Telica Keeps on Rumbling

Things are still rumbling in Telica. I was there last Monday. At that time there hadn’t been an eruption for 24 hours, but things acted up again later in the week and have not ceased. The super-heated boulders that are getting flung from the crater are the newest rage, and certainly concerning. I know the people (including René) from the video that live right under the crater. My Instagram picture of the kids playing hopscotch – those are René’s kids and others – and that was taken 50 yards from where some of the rocks fell.

Telica took a day off on Monday

Telica took a day off on Monday

Nuevas Orientaciones, the NGO that released the video, has been working in the communities for years, especially in access to water, agriculture, and tourism development. I’ve been working with them on the tourism side of things, but all of their work interests me (on my next visit, which is scheduled for Friday – we’ll see if it happens – I want to visit one of their model farms where they teach improved farming techniques). I think they are very concerned about this eruption, even though the government keeps saying that things are safe for the local people.

At first I believed the government, but I am getting a little weary. Coincidentally, a participant of my work down at Poneloya, whom I had previously explained works for the Red Cross and was at Mina el Límon, has also visited the communities in Telica. She is much more concerned than the government, especially with regards to health. She says that people are having breathing trouble, and people in old-age, pregnant and nursing mothers, diabetics, people with high-blood pressure, or anyone with pre-existing breathing conditions, should be evacuated. Remember, there is no health post for these communities. No doctors, no nurses, no mid-wives.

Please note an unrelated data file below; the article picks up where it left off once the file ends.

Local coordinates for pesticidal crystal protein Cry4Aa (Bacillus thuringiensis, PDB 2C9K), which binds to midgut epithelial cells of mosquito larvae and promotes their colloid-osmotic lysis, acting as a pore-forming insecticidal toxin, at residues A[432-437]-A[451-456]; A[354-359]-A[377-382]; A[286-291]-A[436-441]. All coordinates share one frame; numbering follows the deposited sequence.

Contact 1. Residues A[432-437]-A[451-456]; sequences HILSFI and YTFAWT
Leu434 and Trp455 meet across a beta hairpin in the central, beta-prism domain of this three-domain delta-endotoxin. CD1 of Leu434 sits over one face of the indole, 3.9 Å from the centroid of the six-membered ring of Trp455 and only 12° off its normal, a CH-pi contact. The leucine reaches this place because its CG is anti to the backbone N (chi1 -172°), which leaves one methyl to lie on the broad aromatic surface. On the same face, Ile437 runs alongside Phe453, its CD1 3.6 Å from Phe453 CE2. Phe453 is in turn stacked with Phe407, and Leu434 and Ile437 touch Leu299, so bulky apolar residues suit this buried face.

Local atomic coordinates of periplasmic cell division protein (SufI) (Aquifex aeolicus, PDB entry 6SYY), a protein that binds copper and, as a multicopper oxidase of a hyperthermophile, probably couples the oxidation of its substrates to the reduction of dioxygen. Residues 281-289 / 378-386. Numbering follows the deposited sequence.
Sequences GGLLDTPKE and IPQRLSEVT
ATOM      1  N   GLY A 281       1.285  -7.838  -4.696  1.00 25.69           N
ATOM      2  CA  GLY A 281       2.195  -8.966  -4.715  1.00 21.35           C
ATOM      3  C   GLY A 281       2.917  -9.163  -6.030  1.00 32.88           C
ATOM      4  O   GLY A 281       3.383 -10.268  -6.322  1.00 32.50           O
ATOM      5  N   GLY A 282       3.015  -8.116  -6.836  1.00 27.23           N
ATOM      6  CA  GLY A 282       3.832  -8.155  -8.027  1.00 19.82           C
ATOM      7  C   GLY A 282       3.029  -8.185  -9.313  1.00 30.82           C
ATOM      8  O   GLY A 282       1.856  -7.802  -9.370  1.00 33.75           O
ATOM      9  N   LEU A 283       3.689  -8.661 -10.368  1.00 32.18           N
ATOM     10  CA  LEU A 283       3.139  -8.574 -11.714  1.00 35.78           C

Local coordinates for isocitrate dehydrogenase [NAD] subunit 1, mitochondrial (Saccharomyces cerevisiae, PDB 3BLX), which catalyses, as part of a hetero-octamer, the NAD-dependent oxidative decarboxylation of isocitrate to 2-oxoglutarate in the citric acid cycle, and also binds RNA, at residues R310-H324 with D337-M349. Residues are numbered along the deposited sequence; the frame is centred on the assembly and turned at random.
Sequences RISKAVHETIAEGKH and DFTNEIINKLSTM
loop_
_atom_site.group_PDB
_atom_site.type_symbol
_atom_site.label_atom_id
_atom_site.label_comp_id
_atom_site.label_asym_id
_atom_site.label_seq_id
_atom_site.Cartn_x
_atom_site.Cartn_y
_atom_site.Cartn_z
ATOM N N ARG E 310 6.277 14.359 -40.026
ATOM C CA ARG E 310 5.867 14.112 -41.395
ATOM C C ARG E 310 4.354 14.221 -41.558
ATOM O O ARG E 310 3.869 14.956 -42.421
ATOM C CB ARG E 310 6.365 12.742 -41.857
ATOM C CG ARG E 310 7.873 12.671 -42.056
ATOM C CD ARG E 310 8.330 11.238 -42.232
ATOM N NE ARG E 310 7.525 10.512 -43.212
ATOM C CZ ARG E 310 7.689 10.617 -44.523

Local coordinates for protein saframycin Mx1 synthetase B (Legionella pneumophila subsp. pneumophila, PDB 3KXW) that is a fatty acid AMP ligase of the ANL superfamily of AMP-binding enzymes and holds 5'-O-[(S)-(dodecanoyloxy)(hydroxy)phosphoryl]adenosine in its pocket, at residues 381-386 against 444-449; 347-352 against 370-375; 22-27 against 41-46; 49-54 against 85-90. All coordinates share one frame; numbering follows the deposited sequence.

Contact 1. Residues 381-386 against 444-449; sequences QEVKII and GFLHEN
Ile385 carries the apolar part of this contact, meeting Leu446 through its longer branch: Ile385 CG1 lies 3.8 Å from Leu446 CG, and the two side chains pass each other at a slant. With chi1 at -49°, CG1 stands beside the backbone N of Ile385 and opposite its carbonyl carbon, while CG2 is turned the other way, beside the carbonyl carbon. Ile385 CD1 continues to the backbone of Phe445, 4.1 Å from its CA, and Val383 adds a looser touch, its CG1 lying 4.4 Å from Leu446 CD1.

As for the other disasters, natural and otherwise, that I talked about a few weeks ago, the waves are still strong, but not quite as bad, but the fishermen are still having a lot of trouble and the price of fish is very high, when you can find it. Luckily though, things have completely calmed down in La Mina (subsidized electricity was fully restored).

I’ll see if I can get out there on Friday and visit the communities (I don’t really fancy getting smooshed by a smoldering boulder). In any case I will be meeting with the NGO on Thursday.

View this post on Instagram

Learn Spanish. Rayuela = hopscotch.

A post shared by Eric Insler (@einsler) on

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3 Responses to Telica Keeps on Rumbling

  1. Lew says:

    Eric- are getting a little “weary” or a little “leery” , or, now that I mentioned it to Mom,did you mean “wary”? Be safe, bud

  2. Pingback: Rural Business Advising | Incidents of Travel

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